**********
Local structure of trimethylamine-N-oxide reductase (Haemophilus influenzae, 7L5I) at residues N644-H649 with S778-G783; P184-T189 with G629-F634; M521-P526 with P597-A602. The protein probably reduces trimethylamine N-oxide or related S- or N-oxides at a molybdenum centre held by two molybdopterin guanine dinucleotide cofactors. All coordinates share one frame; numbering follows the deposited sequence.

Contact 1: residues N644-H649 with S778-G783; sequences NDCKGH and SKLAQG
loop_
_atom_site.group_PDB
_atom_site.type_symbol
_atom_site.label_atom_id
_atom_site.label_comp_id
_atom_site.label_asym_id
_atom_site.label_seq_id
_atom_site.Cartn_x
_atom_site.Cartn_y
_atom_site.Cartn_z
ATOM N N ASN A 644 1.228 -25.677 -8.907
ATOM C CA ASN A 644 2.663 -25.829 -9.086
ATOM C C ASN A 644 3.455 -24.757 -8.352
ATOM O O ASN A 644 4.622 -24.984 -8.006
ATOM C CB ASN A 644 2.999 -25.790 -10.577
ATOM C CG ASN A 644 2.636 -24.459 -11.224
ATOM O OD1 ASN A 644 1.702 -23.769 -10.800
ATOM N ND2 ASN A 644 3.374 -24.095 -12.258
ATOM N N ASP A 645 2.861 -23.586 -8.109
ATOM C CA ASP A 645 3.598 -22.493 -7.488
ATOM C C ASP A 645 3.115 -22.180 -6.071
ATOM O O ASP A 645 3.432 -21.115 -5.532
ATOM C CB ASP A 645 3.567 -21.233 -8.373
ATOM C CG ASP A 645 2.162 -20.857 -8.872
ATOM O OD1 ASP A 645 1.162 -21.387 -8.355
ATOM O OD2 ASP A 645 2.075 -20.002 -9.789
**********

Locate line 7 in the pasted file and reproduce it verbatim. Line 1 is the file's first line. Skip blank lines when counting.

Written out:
_atom_site.label_comp_id